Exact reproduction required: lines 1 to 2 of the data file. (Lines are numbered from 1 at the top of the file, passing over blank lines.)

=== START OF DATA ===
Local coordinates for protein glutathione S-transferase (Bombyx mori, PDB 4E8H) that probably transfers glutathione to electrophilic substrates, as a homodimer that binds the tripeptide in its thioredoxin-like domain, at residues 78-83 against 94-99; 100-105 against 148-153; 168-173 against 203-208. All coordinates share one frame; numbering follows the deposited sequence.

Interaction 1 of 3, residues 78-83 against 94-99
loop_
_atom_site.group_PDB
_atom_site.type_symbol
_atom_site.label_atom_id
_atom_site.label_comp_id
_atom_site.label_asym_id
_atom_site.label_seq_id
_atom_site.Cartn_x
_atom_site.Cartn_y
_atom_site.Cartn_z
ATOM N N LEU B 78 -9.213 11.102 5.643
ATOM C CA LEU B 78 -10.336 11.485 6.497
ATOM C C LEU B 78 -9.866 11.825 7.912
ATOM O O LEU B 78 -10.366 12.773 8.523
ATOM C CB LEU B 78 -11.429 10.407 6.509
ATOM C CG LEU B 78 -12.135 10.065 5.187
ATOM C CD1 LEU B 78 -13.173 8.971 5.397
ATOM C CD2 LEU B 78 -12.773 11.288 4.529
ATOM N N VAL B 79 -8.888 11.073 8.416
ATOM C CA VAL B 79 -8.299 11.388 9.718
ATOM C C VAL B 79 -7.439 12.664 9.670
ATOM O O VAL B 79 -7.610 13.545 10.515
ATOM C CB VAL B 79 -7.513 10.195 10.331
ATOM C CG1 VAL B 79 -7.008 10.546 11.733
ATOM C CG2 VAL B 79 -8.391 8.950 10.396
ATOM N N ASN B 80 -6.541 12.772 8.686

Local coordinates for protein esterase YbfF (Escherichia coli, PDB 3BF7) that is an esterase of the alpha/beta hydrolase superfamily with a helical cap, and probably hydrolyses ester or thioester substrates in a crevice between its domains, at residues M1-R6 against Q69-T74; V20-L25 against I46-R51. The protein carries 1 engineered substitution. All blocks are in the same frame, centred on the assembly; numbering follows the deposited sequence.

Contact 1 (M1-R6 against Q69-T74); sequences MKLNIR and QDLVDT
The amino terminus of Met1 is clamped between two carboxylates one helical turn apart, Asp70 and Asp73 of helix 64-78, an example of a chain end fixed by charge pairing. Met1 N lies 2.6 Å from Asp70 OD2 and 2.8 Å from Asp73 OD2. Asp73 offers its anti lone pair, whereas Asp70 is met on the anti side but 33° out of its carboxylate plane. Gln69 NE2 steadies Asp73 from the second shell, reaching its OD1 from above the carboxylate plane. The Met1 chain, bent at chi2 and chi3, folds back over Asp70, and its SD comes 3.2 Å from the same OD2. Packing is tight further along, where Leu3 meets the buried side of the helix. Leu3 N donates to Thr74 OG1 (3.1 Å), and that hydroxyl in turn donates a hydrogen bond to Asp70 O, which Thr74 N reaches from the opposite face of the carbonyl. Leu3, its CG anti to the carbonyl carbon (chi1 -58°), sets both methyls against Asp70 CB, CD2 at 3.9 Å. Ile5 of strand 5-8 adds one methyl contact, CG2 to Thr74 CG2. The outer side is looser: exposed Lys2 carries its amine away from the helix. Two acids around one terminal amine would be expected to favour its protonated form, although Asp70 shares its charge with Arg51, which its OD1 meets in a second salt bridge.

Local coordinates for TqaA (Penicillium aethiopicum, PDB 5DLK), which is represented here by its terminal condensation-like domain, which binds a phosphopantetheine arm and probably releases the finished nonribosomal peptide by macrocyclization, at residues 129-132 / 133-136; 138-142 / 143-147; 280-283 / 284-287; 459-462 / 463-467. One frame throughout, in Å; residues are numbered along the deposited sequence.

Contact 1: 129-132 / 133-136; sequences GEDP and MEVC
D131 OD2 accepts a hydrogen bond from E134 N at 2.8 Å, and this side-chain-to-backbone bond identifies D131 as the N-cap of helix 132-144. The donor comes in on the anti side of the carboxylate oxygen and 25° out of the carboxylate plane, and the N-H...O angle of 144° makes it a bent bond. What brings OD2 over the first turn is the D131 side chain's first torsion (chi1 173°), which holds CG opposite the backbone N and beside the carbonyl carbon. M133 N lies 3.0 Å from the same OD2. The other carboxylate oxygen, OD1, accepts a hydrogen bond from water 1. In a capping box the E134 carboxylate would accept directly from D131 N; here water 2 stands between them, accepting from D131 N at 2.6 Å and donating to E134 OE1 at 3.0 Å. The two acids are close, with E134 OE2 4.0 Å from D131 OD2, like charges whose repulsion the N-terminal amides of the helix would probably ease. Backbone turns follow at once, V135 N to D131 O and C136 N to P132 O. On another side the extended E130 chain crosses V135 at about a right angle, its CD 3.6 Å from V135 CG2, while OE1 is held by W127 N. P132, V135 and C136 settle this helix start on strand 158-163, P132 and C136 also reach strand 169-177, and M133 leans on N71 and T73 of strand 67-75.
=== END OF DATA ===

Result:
Local coordinates for protein glutathione S-transferase (Bombyx mori, PDB 4E8H) that probably transfers glutathione to electrophilic substrates, as a homodimer that binds the tripeptide in its thioredoxin-like domain, at residues 78-83 against 94-99; 100-105 against 148-153; 168-173 against 203-208. All coordinates share one frame; numbering follows the deposited sequence.

Interaction 1 of 3, residues 78-83 against 94-99